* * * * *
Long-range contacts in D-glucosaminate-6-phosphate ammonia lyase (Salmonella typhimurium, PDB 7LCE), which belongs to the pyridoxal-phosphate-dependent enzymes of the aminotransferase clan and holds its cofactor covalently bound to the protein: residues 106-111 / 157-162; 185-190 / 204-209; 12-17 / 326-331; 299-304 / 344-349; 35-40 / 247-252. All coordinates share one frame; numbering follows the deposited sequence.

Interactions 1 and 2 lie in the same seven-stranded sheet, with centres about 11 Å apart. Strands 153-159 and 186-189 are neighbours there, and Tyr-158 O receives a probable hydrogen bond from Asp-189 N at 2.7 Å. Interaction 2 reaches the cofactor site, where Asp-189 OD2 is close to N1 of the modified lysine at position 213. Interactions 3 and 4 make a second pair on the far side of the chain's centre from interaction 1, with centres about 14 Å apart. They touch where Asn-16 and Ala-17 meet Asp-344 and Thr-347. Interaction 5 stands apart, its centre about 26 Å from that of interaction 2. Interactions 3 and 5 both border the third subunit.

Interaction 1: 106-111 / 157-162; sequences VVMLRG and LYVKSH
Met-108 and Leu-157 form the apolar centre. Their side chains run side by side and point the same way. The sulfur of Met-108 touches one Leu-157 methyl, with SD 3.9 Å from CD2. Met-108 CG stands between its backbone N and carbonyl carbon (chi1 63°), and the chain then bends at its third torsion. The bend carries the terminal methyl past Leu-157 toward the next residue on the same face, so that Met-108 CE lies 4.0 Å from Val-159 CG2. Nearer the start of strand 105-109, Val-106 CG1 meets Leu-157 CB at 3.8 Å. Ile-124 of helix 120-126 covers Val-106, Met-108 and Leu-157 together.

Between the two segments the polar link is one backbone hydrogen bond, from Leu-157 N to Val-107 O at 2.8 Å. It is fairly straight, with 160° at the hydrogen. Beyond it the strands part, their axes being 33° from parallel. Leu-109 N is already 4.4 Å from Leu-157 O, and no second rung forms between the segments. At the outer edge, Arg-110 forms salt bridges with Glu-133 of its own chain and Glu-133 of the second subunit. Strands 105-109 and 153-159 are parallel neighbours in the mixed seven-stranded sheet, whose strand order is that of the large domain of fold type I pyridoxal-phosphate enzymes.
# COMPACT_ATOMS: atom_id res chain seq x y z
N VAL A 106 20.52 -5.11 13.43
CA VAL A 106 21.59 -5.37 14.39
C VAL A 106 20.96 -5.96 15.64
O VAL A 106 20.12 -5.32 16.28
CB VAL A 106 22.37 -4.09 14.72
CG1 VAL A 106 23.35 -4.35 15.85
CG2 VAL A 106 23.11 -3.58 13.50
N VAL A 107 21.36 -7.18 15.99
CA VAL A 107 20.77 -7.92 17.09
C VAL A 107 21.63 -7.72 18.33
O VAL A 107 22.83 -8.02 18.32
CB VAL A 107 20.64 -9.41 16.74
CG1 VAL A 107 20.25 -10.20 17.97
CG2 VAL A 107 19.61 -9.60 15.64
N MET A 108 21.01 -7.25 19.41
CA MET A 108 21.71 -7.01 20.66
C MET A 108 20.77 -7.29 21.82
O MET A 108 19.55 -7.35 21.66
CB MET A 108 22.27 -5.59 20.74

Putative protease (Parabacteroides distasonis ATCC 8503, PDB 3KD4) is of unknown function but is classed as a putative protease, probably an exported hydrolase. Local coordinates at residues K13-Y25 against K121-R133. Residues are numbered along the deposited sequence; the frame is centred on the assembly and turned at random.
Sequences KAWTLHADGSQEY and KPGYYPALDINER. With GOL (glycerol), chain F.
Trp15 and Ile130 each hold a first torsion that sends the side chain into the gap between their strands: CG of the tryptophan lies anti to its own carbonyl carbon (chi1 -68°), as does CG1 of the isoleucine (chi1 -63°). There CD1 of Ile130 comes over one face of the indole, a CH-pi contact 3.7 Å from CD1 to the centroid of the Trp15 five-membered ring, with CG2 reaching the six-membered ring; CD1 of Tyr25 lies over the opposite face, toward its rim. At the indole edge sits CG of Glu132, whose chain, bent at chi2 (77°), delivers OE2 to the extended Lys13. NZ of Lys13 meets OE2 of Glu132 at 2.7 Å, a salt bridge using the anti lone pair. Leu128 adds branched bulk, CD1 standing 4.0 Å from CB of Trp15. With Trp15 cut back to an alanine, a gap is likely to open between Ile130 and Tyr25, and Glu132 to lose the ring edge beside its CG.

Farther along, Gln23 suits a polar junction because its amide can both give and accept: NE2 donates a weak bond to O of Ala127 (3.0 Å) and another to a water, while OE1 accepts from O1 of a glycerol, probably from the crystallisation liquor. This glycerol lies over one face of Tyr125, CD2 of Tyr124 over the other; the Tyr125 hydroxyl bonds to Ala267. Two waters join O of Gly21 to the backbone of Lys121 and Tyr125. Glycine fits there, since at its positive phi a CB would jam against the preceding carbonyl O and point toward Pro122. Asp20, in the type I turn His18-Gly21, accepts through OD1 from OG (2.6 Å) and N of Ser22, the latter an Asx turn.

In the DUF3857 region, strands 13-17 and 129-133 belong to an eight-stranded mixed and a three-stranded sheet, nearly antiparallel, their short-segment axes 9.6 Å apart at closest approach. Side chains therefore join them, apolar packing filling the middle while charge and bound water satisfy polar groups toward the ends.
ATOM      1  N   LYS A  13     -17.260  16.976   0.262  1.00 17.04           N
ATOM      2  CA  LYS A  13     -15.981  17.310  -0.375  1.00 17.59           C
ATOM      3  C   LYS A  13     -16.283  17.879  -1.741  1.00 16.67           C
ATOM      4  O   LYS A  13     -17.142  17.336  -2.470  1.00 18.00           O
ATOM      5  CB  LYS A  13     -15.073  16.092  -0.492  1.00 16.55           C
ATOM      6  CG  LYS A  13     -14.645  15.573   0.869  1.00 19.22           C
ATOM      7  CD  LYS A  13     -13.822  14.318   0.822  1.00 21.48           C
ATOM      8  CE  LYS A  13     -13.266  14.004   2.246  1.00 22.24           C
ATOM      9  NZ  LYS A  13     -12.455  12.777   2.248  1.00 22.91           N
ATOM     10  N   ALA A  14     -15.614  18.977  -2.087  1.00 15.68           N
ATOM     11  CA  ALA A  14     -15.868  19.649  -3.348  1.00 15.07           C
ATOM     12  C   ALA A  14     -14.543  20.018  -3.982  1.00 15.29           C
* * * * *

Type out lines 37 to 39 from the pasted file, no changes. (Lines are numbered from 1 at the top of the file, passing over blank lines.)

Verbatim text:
ATOM      7  CD  LYS A  13     -13.822  14.318   0.822  1.00 21.48           C
ATOM      8  CE  LYS A  13     -13.266  14.004   2.246  1.00 22.24           C
ATOM      9  NZ  LYS A  13     -12.455  12.777   2.248  1.00 22.91           N